*** No follow through for FTSE

*** Is there an M&A boom? Or not?

*** Why to buy Russia, Germany and all the other markets youdon't much lik ------------------- - All the those strategists busily upgrading their forecasts after theFTSE's rise through 5000 last week must have been hoping for a bitmore follow through on Valentines Day. They didn't get it. TheFTSE closed down 2.4 points at 5014.8.

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- Bad performances came from the oil stocks. BP and Shell (bothMoneyweek favourites thanks to their low valuations) had bad daysoff 4.5 and 3.75 pence respectively. Now we like them even more.The Saudis may be talking up their plans to bump up productionmassively but so far its just talk. And odds are that's exactly what itwill remain: oil at $40 means lots of cash and hence politicalstability at home.

- Saudi can't take the domestic political risk that would come withfalling oil prices and it very probably won't. Oil ended the day over$47 and we still think BP and Shell should be core holdings inevery UK portfolio.

- Cadbury Schweppes was another loser, off by 4 _ pencethanks to denials of takeover talks from Kraft Foods andHershey. But don't say good-bye to the M&A boom just yet.

- In New York telecoms company Verizon announced it is to buyMCI in a $6.75 billion deal. The purchase includes an exchange ofstock valued at $4.8 billion and $488 million in cash. MCI will alsopay out dividends totalling nearly $1.5 billion which is nice

- In the UK rumours abounded that Allied Domecq is to bethe target of a joint bid from Pernod Ricard SA and FortuneBrands Inc. The stock was the highest riser on the daydespite a firm denial from Allied Domecq's director ofcorporate affairs, Stephen Whitehead ('We're not intalks.').

- Our advice? Sometimes these deals happen. Sometimes theydon't. But if rumours like this give you a healthy paperprofit why take the risk of losing it? Sell before somethinggoes wrong. It very very often does. -------------------

- Great excitement yesterday as the London Stock Exchangewitnessed the largest ever initial public offering from a Russiancompany. We weren't convinced it would be a winner of a stockright off the market has been pretty unimpressed with Russianstuff ever since Putin took out Yukos, but all went well. Sistema, amassive and diverse group with mobile phone holdings all overEastern Europe, debuted with a market capitalisation of US$1.56billion, a level that its president, Vladimir Yevtushenkov, seems tothink is just for starters. He followed up the listing with anannouncement that he intended to bid for the whole of the Russiannational telecoms holding company Svyazinvest in a deal hepredicts will be worth $3-4 billion.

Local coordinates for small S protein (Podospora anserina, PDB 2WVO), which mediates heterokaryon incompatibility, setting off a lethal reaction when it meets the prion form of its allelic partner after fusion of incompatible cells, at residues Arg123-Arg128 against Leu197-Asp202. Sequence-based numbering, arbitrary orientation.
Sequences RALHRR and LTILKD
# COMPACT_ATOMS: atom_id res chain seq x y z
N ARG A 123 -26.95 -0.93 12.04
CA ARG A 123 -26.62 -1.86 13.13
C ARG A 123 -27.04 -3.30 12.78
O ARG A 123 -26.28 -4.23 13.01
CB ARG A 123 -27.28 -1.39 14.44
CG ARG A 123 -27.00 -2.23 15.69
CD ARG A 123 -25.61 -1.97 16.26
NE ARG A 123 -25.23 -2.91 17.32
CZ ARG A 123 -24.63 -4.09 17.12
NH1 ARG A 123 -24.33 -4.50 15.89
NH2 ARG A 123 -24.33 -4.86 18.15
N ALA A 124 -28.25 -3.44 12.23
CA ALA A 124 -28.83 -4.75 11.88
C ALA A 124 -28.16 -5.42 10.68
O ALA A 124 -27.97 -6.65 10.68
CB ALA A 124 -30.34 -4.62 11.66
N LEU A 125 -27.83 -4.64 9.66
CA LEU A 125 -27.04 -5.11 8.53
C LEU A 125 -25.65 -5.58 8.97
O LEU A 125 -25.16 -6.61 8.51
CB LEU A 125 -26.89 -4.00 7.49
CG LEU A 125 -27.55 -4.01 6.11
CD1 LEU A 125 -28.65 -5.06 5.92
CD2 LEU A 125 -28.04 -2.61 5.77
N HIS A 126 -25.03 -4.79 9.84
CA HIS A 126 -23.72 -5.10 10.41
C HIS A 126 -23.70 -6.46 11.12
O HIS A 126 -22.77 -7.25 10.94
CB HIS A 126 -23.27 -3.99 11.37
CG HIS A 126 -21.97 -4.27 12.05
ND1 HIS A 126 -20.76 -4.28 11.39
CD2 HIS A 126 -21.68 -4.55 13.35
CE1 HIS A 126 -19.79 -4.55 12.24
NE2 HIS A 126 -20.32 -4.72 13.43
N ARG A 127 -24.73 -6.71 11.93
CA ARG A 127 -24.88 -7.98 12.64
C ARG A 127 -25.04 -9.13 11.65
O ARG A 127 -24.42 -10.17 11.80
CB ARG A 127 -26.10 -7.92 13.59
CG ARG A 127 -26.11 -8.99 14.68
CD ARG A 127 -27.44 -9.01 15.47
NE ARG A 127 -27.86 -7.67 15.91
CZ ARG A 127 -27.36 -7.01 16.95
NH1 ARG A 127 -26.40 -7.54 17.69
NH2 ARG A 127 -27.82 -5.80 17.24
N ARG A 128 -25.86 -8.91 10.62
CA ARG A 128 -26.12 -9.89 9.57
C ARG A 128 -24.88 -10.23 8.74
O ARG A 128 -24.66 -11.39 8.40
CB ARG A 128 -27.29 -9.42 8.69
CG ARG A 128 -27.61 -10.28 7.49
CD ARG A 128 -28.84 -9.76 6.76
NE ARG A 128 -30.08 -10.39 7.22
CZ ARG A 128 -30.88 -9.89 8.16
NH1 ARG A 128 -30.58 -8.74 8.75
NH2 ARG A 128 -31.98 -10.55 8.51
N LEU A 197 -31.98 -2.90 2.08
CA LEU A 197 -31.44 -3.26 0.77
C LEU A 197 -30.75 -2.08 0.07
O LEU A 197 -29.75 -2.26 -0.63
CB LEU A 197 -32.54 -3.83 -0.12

- 'The large interest in this IPO shows there is demand for Russianstocks even amid political concerns,' said Aivaras Abromavicius ofCapital Asset Management afterward. And so there should be.There's no evidence that the Yukos palava was more than just a oneoff Putin knows as well as anyone that another Yuko wouldn'tmake good PR - and the Russian market is far too cheap at themoment. The economy is growing fast (8% last year) yet there arehordes of stocks on the market trading at p/es below 7 times. Mighta Russian fund be just the thing for this year's Isa?

- Or if the idea of investing your increasingly hard won cash in aRussian fund doesn't sound good what about a German fund? No?Perhaps you should think again. Not only is the market cheap (notas cheap as Russia we admit, but on an average p/e of only 9 times,still cheap) but the corporate sector is forecast to make recordprofits in 2005 and reform is on the way. Its not perfect, far from it,but isn't it better to buy not when things are going from good togreat but when they are on their way from awful to not so bad? Justlike they are in Germany and Russia.

- Back in the market everyone thinks is just great this year, the UK,we've been inundated with press releases from fund managementgroups reminding us that you can't go wrong with equities.Certainly not just before Isa selling season anyway. Well we canassure you that you can. You can go very wrong when you buy anequity fund that charges a 5% initial charge and you can go verywrong when you buy a fund run by a manager who hasn't a cluewhat he's doing. Both are all over the place. Take care not to getseduced by them this Isa season.

Yours Annunziata Rees-MogMoney Morning